Detection and Quantification of Neonatal Intraventricular Hemorrhage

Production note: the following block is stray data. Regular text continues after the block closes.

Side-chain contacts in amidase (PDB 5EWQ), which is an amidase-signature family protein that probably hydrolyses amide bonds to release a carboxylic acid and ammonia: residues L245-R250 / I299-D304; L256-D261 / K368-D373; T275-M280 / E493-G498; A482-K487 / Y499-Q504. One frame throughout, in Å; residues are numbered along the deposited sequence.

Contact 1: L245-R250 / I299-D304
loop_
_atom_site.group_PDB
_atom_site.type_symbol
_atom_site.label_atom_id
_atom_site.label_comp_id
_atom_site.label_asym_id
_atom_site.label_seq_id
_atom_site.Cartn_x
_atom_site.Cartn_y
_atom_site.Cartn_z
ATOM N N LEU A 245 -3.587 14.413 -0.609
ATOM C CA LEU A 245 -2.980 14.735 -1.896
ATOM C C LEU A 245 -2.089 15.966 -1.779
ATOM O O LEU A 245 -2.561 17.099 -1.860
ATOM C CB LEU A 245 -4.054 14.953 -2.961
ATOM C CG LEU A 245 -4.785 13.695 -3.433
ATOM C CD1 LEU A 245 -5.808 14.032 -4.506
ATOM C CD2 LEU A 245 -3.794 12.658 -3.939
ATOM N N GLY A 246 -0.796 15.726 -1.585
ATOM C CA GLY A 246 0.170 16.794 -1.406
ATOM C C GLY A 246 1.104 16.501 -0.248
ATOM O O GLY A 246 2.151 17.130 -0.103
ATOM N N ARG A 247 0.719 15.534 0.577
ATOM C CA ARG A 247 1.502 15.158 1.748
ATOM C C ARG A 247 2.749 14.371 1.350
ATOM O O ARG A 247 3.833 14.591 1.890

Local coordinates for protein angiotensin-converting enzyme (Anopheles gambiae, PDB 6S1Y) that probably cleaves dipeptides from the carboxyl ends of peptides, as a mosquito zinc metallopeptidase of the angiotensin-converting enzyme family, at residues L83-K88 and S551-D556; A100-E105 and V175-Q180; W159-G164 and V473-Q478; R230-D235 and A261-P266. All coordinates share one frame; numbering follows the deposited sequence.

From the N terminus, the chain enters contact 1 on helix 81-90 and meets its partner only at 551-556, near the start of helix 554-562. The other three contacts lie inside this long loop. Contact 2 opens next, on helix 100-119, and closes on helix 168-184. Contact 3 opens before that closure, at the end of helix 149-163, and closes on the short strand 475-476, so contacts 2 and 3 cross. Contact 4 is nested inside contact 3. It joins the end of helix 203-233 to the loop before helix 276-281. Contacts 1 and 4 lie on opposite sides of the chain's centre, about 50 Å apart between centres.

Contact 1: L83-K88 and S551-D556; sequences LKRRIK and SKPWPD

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AbstractDESCRIPTION (provided by applicant): Clinical neonatal monitoring is also vital for diagnosis and prognosis of acute pathologies. One such pathology, neonatal intraventricular hemorrhage (IVH), is a common consequence of premature birth, with approximately30 percent of infants weighing less than 1500 g having some degree of bleeding. While some neonates exhibit clear outward signs related to IVH such as apnea, pallor, seizures and metabolic acidosis, up to 50 percent of IVHs may be clinically silent. LargeIVHs are associated with unfavorable neurologic outcomes. Adverse neurodevelopmental sequelae include cerebral palsy, seizures, posthemorrhagic hydrocephalus (which may require a ventriculoperitoneal shunt), blindness, deafness, and cognitive impairment (Hintz and O'Shea 2008, Goldenberg and Jobe 2001). Although ultrasound is almost universally employed as a retrospective screen at 7 days of life, 50 percent of IVHs occur during the first day of life (and 75 percent in the first 3 days). Further ultrasoundis less sensitive to Grade II IVHs (Babcock et al 1982, Mack et al 1981), and its availability as a diagnostic tool is operator dependent, with limited hours of availability. The variation in clinical presentation and need to intervene early stresses theneed for a simple to interpret device that can monitor and detect developing IVHs in real time, allowing administration of supportive therapies (blood products) or treatments (activated factor VII). While the clinical consequences of IVH are severe, littleis known about its exact etiology. Many physiologic disturbances (e.g., loss of cerebral blood flow autoregulation, increased central venous pressure, hypotension) have been associated with IVHs through retrospective studies, but exact cause-effect relationships between these parameters do not exist (Ballabh 2010). Further, causal connections between the incidence of IVH and neuroelectric abnormalities observed in IVH such as positive rolandic sharps and seizures have not been established. In this projectwe propose developing a device that can be used in a future comprehensive investigation of the connections between circulatory and neuroelectric abnormalities in the context of IVH. If it is successful, this device may not only aid understanding of the underlying mechanisms leading to IVH, but also be of use in early identification of developing bleeds, and combined with appropriate therapies, limiting the extent of bleeding and other brain damage. Monitoring of premature infants poses unique challenges, one of these being the ideal of non-invasive bedside monitoring. We have previously developed an electrical imaging device that uses an EEG- like electrode array to continuously monitor and quantify small (lt 0.5 ml) blood accumulations in the neonatal ventricles. We propose developing a monitoring device that can simultaneously gather EEG and bleeding status data using the same electrode array, with minimal impact on clinical management. Data from the device will be made available in a manner that also allows comparison with other physiological monitoring systems. PUBLIC HEALTH RELEVANCE: Premature birth accounts for roughly 12 percent of all live births annually in the United States. Despite advances in technologies and treatments in the past decade, the incidence of severe acute complications for very premature infants accompanied by risks for chronic medical conditions, such as cerebral palsy, have not markedly diminished since the mid-1990s. A majority of these neurodevelomental problems are associated with damage to the subventricular zone and subsequent intraventricular hemorrhage. Currently, detection of intraventricular hemorrhage is retrospective. The overall goal of this project is to develop a novel brain-monitoring device that will allow the bedside clinician to improve the delivery of care to these neonates in real time, thereby decreasing the extent of intraventricular hemorrhages and decreasing the severity of neurodevelopmental deficits.
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